“Our insurer put us up in a hotel. The hotel had a little kitchenette and they booked us two rooms, which is all we needed. We stayed there for about three weeks,” she said.
A standard homeowners insurance policy includes loss of use coverage, which is what paid for the Maidas to stay in the hotel for three weeks. However, their home wasn’t ready after those three weeks were up, which meant three out of the five Maida family members (two adult children had their own homes to live in) needed to find somewhere else to live until the repairs were complete.
“When leaving the hotel, our insurance gave us the choice of staying in a five bedroom house,” Maide said. “But we didn’t actually need a five bedroom house even though we could’ve gotten that. So I looked around and I found a townhouse and sent it to the insurance company, and they said yes to us renting it. And we stayed there for around 16 months.”
Your insurance company will cover the cost of renovating or rebuilding your home after a fire, up to your dwelling coverage limit (that’s why you should make sure your coverage is enough to fully rebuild your home if it were totally destroyed).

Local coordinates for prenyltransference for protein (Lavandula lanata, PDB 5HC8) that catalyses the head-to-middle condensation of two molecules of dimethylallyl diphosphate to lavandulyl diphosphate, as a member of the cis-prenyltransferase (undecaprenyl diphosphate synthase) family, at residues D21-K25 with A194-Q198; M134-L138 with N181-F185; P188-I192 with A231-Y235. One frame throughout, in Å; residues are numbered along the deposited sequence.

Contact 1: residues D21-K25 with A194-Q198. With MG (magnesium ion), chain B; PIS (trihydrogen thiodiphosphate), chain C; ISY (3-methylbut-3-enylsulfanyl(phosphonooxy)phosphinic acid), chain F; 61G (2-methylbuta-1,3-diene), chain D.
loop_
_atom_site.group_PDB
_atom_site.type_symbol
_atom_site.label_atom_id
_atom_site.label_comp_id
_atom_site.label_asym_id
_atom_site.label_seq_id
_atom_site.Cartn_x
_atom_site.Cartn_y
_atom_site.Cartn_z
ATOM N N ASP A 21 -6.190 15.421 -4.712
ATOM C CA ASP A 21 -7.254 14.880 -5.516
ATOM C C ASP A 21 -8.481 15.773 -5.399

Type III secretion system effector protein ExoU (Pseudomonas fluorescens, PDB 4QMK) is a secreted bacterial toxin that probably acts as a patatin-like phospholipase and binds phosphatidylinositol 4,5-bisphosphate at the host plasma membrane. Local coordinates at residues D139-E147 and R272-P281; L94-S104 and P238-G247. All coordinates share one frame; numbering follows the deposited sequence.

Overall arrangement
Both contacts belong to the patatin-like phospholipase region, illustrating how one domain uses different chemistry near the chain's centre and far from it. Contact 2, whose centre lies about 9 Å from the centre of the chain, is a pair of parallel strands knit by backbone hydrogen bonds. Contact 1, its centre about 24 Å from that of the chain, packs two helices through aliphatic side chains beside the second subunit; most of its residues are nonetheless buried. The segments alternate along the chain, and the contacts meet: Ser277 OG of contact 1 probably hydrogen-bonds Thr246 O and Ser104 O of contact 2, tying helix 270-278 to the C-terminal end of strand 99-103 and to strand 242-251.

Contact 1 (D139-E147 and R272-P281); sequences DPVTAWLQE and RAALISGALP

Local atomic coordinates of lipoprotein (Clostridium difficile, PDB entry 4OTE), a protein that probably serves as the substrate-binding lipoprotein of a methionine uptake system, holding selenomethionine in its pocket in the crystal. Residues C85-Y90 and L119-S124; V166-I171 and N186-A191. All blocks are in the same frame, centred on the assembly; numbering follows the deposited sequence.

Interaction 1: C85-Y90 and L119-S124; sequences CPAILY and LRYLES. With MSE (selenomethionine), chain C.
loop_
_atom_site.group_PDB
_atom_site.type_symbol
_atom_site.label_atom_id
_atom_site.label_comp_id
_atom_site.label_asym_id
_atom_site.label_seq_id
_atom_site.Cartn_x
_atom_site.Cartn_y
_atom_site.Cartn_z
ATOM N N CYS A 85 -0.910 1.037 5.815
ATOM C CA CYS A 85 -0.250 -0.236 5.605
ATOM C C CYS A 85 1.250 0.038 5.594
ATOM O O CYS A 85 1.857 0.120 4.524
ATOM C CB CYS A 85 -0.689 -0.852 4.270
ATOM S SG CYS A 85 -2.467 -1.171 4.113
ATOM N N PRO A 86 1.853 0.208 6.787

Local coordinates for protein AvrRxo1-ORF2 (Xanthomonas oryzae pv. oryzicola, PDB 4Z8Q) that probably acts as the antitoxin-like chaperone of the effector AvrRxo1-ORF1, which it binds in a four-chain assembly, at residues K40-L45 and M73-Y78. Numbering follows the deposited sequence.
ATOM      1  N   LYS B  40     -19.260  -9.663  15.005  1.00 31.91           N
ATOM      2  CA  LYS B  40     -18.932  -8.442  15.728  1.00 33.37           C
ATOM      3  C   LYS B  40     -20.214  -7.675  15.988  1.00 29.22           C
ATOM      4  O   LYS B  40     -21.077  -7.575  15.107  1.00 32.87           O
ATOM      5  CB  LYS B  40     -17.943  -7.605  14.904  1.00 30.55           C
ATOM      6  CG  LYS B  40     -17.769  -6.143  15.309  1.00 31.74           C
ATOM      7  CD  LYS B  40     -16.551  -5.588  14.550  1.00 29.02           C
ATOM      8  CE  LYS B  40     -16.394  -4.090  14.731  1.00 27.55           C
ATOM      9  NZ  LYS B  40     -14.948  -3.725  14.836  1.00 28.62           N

When it came to rebuilding their house, the Maida’s insurance company sent out two contractors to estimate the cost. Once the claims adjuster approved the price, the insurance company provided a check for the cost of repairs.
Although the fire was the cause of the initial damage to the Maida’s house, there were actually other extensive repairs needed. “The roof collapsed on the side of the house near the laundry room and bathroom when the firemen went in. The left side of the house was damaged the most by the fire. But the rest of the damage to the house and our stuff was mostly from smoke and water,” Maida explained.
In addition to paying to repair your home itself, homeowners insurance also covers personal property if it is damaged by a fire (or any other covered peril). In the Maida’s case, their personal belongings were also destroyed by smoke and water damage from the firefighters putting out the fire.